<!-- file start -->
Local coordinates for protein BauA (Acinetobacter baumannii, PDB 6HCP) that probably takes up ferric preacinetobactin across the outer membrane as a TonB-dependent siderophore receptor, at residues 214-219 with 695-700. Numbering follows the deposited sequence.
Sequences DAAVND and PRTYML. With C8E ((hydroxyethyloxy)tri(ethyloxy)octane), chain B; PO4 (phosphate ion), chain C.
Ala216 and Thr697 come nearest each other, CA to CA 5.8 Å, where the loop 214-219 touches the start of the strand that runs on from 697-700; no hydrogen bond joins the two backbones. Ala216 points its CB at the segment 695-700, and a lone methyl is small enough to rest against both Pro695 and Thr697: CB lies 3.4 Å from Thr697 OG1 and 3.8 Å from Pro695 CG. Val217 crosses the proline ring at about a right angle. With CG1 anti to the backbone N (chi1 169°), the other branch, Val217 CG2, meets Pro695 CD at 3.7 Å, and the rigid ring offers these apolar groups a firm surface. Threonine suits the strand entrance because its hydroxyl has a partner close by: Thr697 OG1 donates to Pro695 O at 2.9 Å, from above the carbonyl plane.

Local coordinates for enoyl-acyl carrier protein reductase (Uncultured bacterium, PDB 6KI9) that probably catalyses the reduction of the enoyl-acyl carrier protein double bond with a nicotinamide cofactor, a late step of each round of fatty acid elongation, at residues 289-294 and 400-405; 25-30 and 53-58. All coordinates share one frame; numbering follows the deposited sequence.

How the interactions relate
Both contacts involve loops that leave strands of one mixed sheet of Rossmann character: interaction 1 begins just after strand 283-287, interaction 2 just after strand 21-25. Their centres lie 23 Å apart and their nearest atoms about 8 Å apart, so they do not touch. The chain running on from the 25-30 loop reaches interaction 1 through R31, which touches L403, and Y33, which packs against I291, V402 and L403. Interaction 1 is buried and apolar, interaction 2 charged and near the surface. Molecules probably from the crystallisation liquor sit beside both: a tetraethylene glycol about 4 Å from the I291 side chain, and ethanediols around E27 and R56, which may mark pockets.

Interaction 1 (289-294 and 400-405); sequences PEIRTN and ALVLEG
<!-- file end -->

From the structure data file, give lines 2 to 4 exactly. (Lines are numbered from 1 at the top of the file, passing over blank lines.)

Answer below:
Sequences DAAVND and PRTYML. With C8E ((hydroxyethyloxy)tri(ethyloxy)octane), chain B; PO4 (phosphate ion), chain C.
Ala216 and Thr697 come nearest each other, CA to CA 5.8 Å, where the loop 214-219 touches the start of the strand that runs on from 697-700; no hydrogen bond joins the two backbones. Ala216 points its CB at the segment 695-700, and a lone methyl is small enough to rest against both Pro695 and Thr697: CB lies 3.4 Å from Thr697 OG1 and 3.8 Å from Pro695 CG. Val217 crosses the proline ring at about a right angle. With CG1 anti to the backbone N (chi1 169°), the other branch, Val217 CG2, meets Pro695 CD at 3.7 Å, and the rigid ring offers these apolar groups a firm surface. Threonine suits the strand entrance because its hydroxyl has a partner close by: Thr697 OG1 donates to Pro695 O at 2.9 Å, from above the carbonyl plane.

Local coordinates for enoyl-acyl carrier protein reductase (Uncultured bacterium, PDB 6KI9) that probably catalyses the reduction of the enoyl-acyl carrier protein double bond with a nicotinamide cofactor, a late step of each round of fatty acid elongation, at residues 289-294 and 400-405; 25-30 and 53-58. All coordinates share one frame; numbering follows the deposited sequence.